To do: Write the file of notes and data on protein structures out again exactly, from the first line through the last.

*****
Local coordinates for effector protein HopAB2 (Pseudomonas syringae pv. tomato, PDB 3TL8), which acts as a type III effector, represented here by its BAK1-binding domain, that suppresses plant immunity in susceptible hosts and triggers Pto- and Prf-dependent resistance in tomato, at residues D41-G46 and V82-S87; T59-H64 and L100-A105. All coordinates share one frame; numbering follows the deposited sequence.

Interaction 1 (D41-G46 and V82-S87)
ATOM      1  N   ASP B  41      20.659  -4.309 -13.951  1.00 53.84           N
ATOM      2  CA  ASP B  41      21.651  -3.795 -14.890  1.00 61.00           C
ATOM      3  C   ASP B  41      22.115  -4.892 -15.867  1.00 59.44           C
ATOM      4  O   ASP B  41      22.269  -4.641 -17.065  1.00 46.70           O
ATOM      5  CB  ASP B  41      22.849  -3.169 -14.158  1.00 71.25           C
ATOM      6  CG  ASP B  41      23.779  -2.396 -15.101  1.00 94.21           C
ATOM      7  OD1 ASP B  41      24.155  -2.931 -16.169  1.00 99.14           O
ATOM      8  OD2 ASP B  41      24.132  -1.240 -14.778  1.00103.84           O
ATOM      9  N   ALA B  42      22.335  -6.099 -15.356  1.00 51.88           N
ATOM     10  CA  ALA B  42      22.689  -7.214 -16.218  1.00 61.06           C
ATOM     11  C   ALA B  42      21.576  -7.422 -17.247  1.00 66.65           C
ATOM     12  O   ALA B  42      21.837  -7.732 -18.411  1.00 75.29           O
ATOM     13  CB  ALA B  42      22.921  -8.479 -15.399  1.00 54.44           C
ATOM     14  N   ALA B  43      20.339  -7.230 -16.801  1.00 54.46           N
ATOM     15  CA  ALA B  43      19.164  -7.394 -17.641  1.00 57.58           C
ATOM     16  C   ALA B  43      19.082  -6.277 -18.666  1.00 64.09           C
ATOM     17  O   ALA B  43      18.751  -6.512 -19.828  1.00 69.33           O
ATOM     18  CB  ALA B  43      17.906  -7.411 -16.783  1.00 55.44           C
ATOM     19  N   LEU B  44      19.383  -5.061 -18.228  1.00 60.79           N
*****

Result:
Local coordinates for effector protein HopAB2 (Pseudomonas syringae pv. tomato, PDB 3TL8), which acts as a type III effector, represented here by its BAK1-binding domain, that suppresses plant immunity in susceptible hosts and triggers Pto- and Prf-dependent resistance in tomato, at residues D41-G46 and V82-S87; T59-H64 and L100-A105. All coordinates share one frame; numbering follows the deposited sequence.

Interaction 1 (D41-G46 and V82-S87)
ATOM      1  N   ASP B  41      20.659  -4.309 -13.951  1.00 53.84           N
ATOM      2  CA  ASP B  41      21.651  -3.795 -14.890  1.00 61.00           C
ATOM      3  C   ASP B  41      22.115  -4.892 -15.867  1.00 59.44           C
ATOM      4  O   ASP B  41      22.269  -4.641 -17.065  1.00 46.70           O
ATOM      5  CB  ASP B  41      22.849  -3.169 -14.158  1.00 71.25           C
ATOM      6  CG  ASP B  41      23.779  -2.396 -15.101  1.00 94.21           C
ATOM      7  OD1 ASP B  41      24.155  -2.931 -16.169  1.00 99.14           O
ATOM      8  OD2 ASP B  41      24.132  -1.240 -14.778  1.00103.84           O
ATOM      9  N   ALA B  42      22.335  -6.099 -15.356  1.00 51.88           N
ATOM     10  CA  ALA B  42      22.689  -7.214 -16.218  1.00 61.06           C
ATOM     11  C   ALA B  42      21.576  -7.422 -17.247  1.00 66.65           C
ATOM     12  O   ALA B  42      21.837  -7.732 -18.411  1.00 75.29           O
ATOM     13  CB  ALA B  42      22.921  -8.479 -15.399  1.00 54.44           C
ATOM     14  N   ALA B  43      20.339  -7.230 -16.801  1.00 54.46           N
ATOM     15  CA  ALA B  43      19.164  -7.394 -17.641  1.00 57.58           C
ATOM     16  C   ALA B  43      19.082  -6.277 -18.666  1.00 64.09           C
ATOM     17  O   ALA B  43      18.751  -6.512 -19.828  1.00 69.33           O
ATOM     18  CB  ALA B  43      17.906  -7.411 -16.783  1.00 55.44           C
ATOM     19  N   LEU B  44      19.383  -5.061 -18.228  1.00 60.79           N